SCHOOLING: by Dr Kevin DonnellyNews Weekly
Parental choice is key, not Canberra control
, April 27, 2013
Much of the response to Julia Gillard’s announcement on school funding, drawing largely on the Gonski report, centres on issues such as the financial split between state and Commonwealth governments and whether non-government schools will be disadvantaged.
Equally important, and only now being realised by the states, is that the Gonski report and the Commonwealth government’s response involve a seismic shift in who controls schools and who will determine what happens in the nation’s classrooms.
As a condition of funding, every school across Australia and every state government must accept Commonwealth intervention in what is taught, how it is assessed, how teachers are trained and registered and how school effectiveness is measured and made public.
That the Prime Minister’s national crusade in education involves a highly statist, centralised and inflexible model of education should not surprise us. The reality is that the Gonski report embodies a bureaucratic approach to education based on top-down control and government micromanagement.
Just look at the report and its recommendations. In response to the terms of reference asking the review to analyse the “links between school resources and educational outcomes” and identify what promotes “excellent educational outcomes for all Australian students”, all Gonski recommends is more money and more government control.
In addition to arguing that states and the Commonwealth must invest an additional $6.5 billion annually, the Gonski report endorses the Commonwealth-inspired national schooling reforms, such as the National Standards for Teachers, and recommends establishing yet another bureaucracy, the National Schools Resourcing Body.
That the Gonski report is ideologically blinkered in favour of a statist, command-and-control approach is also evident in the fact that nowhere in the report is there any discussion or thought given to a market-driven approach to education — one based on autonomy, competition, diversity and choice.
In fact, in the one chapter dedicated to identifying “the successful elements of a school system” the authors admit that although “research exists on the key success factors in schooling, this chapter does not set out to discuss the research”.
Charter schools and vouchers
If those responsible for the Gonski report had bothered to look at the research, they would have realised that the cutting edge of innovation and change in education involves what are known as charter schools in the US and free schools in England.
A school voucher system, where the money follows the child, and where parents are empowered to choose a school that best suits their children’s needs and their educational philosophy, is also increasingly popular.
That the Gonski report fails to consider local and international research identifying the characteristics of successful education systems and the most effective way to strengthen schools represents a fundamental flaw and a lost opportunity.
In Australia, the example of Western Australia’s Independent Public Schools demonstrates that autonomy is beneficial. While test results are mixed — not surprising given such schools were established only in 2010 — the fact that in WA enrolment growth in state schools is outstripping non-government (3.6 per cent increase in 2011 compared with 1.6 per cent) proves that parents value schools that are empowered at the local level. Additional evidence that autonomy is beneficial is the fact that Catholic schools, where decisions are made as closely as possible to those most affected, are high quality and high equity based on an international analysis.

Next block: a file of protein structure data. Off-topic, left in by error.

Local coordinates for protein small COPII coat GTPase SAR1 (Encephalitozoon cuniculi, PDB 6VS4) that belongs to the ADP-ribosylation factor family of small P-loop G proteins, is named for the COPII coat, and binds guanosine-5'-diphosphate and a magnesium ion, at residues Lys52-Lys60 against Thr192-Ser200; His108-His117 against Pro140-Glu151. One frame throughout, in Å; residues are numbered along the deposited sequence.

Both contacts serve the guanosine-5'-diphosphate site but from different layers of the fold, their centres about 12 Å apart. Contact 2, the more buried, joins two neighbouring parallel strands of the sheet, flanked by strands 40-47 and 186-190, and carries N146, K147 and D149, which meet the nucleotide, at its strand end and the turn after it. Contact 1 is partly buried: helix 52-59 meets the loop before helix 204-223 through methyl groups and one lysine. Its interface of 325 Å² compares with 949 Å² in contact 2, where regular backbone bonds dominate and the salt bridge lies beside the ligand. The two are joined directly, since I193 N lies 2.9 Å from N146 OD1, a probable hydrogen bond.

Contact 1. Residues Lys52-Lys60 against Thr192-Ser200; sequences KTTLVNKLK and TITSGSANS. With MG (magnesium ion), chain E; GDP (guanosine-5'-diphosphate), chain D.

The benefits of a more market-driven approach to education are also proven by research projects investigating the Milwaukee Parental Choice Program and the Washington DC scholarship program overseen by Patrick Wolf from the University of Arkansas. Wolf concludes, based on a number of studies, that school choice leads to “higher rates of high school graduation, college enrolment, and persistence in college”.
Among European and US researchers there is also a growing consensus that school choice, represented by charter schools and vouchers, is a tide that lifts all boats. Contrary to the argument of critics such as the Australian Education Union and the implication of the Gonski report — that choice and diversity in education represented by non-government schools lead to a weaker government school system — the opposite is often the case.
Linked to the Gonski report’s mistaken assumption that more money and increased government intervention and control will raise standards is the report’s belief that yet even more testing and accountability will improve results.
Ignored is the example of New York, previously lauded by Gillard when education minister as an example to follow, where standardised testing, league tables and shaming under-performing schools have done nothing to raise standards or improve results.
At the April 19 meeting of the Council of Australian Governments (COAG), details of the new Gonski funding model will be tabled and debated. Initiatives such as the Gillard-inspired National Plan for School Improvement and the Australian School Performance Institute will also have to be agreed to.
One hopes that the state premiers involved know their history and remember the 1993 Perth meeting of education ministers, when the conservative states rejected the then Keating Labor government’s plans to nationalise the school curriculum.
Dr Kevin Donnelly is director of the Melbourne-based Education Standards Institute and author of Educating Your Child: It’s Not Rocket Science! (available from News Weekly Books). This article first appeared in The Australian, April 16, 2013.